Denis Villeneuve crafts an action masterpiece in “Dune: Part Two”

Timothée Chalamet plays Paul Atreides in “Dune: Part Two.” Denis Villeneuve, whose previous work includes “Prisoners” and “Arrival,” directs the film. // Photo Courtesy of Warner Bros.

“Power over spice… is power over all.” 

Denis Villeneuve has crafted a magnificent retelling of Paul Atreides’ rise in “Dune: Part Two,” adapting the last half of author Frank Herbert’s novel without compromising its tragedy and richness. The film is genuinely breathtaking to behold, a true cinematic achievement that proves quality and budget are not mutually exclusive. Villeneuve refuses to let the film settle into the dullness audiences have grown accustomed to from studio blockbusters, leaning into the dark, complicated tale of power-lust that made the story so intriguing to begin with. 

For the uninitiated, the first movie focused on House Atreides, the noble family assuming control from House Harkonnen of the desert planet Arrakis — the only place spice can be found in the universe. Spice is the most valuable substance known to man, powering interstellar travel and exerting powerful psychotropic effects on those exposed for too long. As soon as the Atreides make themselves at home, though, House Harkonnen invades, massacring the Atreides and taking control of the planet. Young Paul Atreides (Timothée Chalamet, “Lady Bird”) and his mother, Lady Jessica (Rebecca Ferguson, “Mission: Impossible – Fallout”), are some of the only survivors. Paul’s mother is a part of the Bene Gesserit, a mystical, quasi-religious sisterhood, and she believes Paul is the Kwisatz Haderach, their prophesied messiah. The pair soon meet the Fremen, and it quickly begins to spread that Paul might be the Fremen’s messiah, as well.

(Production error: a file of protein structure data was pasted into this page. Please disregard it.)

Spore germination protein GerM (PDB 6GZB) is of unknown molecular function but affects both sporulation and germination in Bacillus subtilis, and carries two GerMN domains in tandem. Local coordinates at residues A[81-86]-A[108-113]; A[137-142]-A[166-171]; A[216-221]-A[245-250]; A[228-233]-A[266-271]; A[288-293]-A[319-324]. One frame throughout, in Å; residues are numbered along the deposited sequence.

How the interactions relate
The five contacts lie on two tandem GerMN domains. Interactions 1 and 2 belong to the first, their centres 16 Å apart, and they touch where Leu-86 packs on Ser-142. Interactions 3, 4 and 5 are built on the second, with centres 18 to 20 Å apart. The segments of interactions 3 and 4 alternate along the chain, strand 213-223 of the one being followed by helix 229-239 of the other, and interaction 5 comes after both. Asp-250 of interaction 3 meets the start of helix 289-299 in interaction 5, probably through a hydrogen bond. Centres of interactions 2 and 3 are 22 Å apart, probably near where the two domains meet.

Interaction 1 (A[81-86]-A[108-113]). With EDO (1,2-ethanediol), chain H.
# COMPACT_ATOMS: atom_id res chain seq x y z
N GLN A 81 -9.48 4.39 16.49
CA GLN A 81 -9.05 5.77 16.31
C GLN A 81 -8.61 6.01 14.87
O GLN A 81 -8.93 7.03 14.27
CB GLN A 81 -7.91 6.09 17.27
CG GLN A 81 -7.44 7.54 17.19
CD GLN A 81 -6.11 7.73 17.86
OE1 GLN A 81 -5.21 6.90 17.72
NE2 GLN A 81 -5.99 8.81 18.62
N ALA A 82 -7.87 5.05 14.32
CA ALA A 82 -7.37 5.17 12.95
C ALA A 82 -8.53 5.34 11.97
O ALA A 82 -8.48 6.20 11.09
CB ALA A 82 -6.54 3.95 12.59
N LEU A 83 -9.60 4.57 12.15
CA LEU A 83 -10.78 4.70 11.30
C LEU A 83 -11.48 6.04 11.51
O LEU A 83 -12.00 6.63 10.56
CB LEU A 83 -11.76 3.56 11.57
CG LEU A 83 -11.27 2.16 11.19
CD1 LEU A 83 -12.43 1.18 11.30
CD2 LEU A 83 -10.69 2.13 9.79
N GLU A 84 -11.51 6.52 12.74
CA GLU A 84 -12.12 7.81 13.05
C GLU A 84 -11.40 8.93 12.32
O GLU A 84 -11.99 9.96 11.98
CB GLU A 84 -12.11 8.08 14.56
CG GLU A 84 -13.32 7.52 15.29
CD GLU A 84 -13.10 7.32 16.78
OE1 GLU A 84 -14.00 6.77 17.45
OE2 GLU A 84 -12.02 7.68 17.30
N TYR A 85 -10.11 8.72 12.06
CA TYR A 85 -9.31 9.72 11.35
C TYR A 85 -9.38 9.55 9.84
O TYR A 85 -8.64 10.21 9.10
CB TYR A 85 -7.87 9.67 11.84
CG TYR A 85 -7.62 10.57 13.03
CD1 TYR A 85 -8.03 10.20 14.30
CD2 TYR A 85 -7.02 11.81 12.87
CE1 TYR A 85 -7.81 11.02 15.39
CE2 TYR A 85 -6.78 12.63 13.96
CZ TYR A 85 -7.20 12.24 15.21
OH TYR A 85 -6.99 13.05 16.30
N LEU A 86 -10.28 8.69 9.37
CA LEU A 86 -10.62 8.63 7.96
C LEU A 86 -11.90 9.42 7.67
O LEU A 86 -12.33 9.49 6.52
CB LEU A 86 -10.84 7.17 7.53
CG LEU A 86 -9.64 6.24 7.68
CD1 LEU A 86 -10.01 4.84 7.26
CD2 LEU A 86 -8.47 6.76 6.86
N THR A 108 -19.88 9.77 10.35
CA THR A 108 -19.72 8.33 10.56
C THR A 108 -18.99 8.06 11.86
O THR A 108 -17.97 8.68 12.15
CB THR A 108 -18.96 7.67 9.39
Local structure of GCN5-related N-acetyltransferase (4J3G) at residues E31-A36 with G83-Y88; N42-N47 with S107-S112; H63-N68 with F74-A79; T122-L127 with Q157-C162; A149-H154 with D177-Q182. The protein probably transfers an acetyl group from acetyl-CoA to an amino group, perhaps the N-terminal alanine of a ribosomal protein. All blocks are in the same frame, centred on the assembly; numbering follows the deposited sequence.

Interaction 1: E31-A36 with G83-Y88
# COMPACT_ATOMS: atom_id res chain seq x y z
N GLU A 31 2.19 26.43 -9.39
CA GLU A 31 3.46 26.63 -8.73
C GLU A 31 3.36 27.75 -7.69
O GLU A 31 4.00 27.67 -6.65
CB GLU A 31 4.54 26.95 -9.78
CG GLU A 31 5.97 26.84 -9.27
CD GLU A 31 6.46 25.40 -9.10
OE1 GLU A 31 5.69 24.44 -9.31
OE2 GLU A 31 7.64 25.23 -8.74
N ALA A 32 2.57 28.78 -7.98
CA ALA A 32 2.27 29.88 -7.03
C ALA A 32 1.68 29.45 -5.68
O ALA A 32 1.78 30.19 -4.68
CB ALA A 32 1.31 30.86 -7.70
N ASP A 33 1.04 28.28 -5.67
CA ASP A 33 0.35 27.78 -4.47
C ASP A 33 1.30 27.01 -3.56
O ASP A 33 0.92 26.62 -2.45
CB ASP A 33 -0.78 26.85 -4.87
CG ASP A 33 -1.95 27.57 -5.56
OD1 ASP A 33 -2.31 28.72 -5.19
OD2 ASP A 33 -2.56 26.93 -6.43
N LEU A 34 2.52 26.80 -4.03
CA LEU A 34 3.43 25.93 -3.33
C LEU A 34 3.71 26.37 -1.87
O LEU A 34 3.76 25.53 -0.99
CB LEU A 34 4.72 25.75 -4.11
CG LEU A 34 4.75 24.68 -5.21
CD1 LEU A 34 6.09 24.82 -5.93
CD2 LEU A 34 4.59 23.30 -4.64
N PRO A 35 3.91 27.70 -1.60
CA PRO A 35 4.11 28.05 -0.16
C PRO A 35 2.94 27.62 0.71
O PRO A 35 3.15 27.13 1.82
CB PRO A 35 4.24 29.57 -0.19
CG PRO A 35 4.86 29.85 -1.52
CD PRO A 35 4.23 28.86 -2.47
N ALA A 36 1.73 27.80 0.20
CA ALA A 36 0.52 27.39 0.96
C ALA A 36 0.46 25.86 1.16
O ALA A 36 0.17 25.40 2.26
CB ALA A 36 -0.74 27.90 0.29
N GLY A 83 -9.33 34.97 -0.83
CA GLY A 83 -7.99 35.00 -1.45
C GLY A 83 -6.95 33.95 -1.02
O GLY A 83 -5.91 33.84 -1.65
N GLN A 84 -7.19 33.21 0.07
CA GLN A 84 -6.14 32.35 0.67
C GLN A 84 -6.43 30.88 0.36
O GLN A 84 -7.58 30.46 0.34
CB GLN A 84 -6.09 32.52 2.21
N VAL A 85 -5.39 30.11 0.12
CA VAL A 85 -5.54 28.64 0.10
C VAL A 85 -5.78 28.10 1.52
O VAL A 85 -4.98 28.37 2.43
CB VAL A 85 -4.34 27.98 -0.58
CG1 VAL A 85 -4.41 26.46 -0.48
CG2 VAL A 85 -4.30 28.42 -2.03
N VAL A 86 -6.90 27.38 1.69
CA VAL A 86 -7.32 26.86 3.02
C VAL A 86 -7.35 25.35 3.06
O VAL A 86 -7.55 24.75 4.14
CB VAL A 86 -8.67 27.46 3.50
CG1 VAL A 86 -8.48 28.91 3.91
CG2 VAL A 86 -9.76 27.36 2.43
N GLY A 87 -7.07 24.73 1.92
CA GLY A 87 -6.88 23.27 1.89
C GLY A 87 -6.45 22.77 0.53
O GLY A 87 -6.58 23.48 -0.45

Confused yet? It’s a testament to Villeneuve’s skill as a filmmaker that he makes this story — long considered unfilmable — not only coherent but fairly straightforward. He doesn’t rush the plot, but he also avoids getting bogged down in the politics, religion and factions of Herbert’s world. For a story that runs a combined six hours, nothing ever feels like a distraction.

“Dune: Part Two” picks up right where the last one left off, with Paul beginning his journey towards becoming a Fremen, with a growing number of people believing Paul is their prophesied savior. It is the start of a darker, more morally nebulous story than the first film. If you thought “Dune: Part One” was setting Paul up to be cinema’s next Luke Skywalker, “Dune: Part Two” is more than willing to crush those hopes into the Arrakis sand. The story it tells is not hopeful, but it is captivating.

While Lady Jessica slinks off to build legions of zealots in Paul’s name, Paul trains to become a Fremen, taking the name Muad’Dib and falling in love with a Fremen woman named Chani (Zendaya, “Euphoria”). However, after the Fremen disrupt spice harvesting, the Harkonnens send Feyd-Rautha, played by a creepy, vaguely Elvis-sounding Austin Butler, to regain control of the planet. And slowly, all the threads Villeneuve has been weaving begin to come together.